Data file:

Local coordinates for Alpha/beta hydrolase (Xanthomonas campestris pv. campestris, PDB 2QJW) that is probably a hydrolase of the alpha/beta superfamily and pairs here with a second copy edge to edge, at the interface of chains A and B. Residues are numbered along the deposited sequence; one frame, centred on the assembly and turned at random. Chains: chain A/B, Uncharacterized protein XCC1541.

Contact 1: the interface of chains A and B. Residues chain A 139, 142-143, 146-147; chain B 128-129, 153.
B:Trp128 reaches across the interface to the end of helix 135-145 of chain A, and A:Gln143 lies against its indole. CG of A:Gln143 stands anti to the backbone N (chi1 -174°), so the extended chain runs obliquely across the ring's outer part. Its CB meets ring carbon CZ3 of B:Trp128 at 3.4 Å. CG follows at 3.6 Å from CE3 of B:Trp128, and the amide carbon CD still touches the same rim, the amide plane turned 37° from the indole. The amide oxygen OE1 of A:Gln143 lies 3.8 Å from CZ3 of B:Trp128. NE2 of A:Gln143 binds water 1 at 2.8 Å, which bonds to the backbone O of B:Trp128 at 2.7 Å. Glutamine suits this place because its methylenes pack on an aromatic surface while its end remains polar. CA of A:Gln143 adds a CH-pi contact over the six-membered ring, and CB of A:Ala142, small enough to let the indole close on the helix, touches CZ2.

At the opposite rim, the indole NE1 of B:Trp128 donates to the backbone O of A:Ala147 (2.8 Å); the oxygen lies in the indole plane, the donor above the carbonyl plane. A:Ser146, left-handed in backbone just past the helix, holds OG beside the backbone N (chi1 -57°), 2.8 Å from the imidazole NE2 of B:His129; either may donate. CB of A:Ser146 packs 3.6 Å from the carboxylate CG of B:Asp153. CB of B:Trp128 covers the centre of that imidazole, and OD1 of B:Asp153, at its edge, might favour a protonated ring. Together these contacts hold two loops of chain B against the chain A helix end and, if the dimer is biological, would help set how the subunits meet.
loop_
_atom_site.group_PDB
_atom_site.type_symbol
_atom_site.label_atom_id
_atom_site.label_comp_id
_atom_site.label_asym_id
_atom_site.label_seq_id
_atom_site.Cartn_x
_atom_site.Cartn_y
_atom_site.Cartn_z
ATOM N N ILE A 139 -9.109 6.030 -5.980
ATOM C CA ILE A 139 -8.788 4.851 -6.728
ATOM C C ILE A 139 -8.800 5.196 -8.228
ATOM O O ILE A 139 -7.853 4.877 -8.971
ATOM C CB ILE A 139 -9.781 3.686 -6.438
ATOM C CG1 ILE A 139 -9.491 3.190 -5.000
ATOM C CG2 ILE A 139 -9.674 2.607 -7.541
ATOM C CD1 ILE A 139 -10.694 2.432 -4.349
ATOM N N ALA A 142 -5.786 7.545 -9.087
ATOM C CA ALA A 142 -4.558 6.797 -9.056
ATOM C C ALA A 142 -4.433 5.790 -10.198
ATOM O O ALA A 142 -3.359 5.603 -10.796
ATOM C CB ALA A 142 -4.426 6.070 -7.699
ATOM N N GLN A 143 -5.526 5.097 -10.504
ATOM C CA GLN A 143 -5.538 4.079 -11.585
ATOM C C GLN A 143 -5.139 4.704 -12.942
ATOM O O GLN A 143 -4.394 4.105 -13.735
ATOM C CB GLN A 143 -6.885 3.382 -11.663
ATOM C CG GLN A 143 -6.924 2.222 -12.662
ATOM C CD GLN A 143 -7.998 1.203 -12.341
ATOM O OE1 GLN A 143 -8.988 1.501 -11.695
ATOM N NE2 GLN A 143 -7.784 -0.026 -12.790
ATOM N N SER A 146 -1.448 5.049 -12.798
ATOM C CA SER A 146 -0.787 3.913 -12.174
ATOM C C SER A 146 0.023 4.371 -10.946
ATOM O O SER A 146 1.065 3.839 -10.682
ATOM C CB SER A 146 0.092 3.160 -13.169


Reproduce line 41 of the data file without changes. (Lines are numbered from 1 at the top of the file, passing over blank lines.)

ATOM C CB SER A 146 0.092 3.160 -13.169